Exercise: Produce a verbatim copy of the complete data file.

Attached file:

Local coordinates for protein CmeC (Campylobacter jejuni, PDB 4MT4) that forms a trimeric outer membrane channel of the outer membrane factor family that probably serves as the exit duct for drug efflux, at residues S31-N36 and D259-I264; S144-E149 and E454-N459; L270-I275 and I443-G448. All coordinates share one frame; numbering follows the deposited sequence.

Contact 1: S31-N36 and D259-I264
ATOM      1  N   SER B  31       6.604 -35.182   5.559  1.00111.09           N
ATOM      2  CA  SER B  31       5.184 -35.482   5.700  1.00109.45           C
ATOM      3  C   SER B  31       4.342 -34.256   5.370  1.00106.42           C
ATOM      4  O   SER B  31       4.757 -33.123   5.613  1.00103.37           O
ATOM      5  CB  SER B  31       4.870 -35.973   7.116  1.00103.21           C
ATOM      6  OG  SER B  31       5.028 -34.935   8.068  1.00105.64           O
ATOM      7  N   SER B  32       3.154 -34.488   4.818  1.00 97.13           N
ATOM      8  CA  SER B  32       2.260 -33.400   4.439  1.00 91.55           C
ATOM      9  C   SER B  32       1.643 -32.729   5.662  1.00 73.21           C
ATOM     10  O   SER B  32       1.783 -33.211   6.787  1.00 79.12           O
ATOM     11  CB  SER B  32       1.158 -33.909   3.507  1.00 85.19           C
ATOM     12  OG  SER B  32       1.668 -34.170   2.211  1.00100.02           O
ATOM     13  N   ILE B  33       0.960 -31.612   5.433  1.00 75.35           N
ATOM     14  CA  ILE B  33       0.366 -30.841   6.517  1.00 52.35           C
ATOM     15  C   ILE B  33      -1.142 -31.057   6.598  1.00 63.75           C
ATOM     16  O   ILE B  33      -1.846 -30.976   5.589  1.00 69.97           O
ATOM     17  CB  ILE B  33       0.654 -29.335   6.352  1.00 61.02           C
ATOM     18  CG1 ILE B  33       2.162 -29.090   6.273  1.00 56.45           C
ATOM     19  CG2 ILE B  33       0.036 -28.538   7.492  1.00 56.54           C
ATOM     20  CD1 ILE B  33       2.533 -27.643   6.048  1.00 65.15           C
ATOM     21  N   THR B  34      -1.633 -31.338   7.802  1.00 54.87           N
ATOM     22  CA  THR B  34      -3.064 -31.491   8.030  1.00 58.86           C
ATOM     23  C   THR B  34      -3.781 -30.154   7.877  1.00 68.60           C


Local coordinates for protein CmeC (Campylobacter jejuni, PDB 4MT4) that forms a trimeric outer membrane channel of the outer membrane factor family that probably serves as the exit duct for drug efflux, at residues S31-N36 and D259-I264; S144-E149 and E454-N459; L270-I275 and I443-G448. All coordinates share one frame; numbering follows the deposited sequence.

Contact 1: S31-N36 and D259-I264
ATOM      1  N   SER B  31       6.604 -35.182   5.559  1.00111.09           N
ATOM      2  CA  SER B  31       5.184 -35.482   5.700  1.00109.45           C
ATOM      3  C   SER B  31       4.342 -34.256   5.370  1.00106.42           C
ATOM      4  O   SER B  31       4.757 -33.123   5.613  1.00103.37           O
ATOM      5  CB  SER B  31       4.870 -35.973   7.116  1.00103.21           C
ATOM      6  OG  SER B  31       5.028 -34.935   8.068  1.00105.64           O
ATOM      7  N   SER B  32       3.154 -34.488   4.818  1.00 97.13           N
ATOM      8  CA  SER B  32       2.260 -33.400   4.439  1.00 91.55           C
ATOM      9  C   SER B  32       1.643 -32.729   5.662  1.00 73.21           C
ATOM     10  O   SER B  32       1.783 -33.211   6.787  1.00 79.12           O
ATOM     11  CB  SER B  32       1.158 -33.909   3.507  1.00 85.19           C
ATOM     12  OG  SER B  32       1.668 -34.170   2.211  1.00100.02           O
ATOM     13  N   ILE B  33       0.960 -31.612   5.433  1.00 75.35           N
ATOM     14  CA  ILE B  33       0.366 -30.841   6.517  1.00 52.35           C
ATOM     15  C   ILE B  33      -1.142 -31.057   6.598  1.00 63.75           C
ATOM     16  O   ILE B  33      -1.846 -30.976   5.589  1.00 69.97           O
ATOM     17  CB  ILE B  33       0.654 -29.335   6.352  1.00 61.02           C
ATOM     18  CG1 ILE B  33       2.162 -29.090   6.273  1.00 56.45           C
ATOM     19  CG2 ILE B  33       0.036 -28.538   7.492  1.00 56.54           C
ATOM     20  CD1 ILE B  33       2.533 -27.643   6.048  1.00 65.15           C
ATOM     21  N   THR B  34      -1.633 -31.338   7.802  1.00 54.87           N
ATOM     22  CA  THR B  34      -3.064 -31.491   8.030  1.00 58.86           C
ATOM     23  C   THR B  34      -3.781 -30.154   7.877  1.00 68.60           C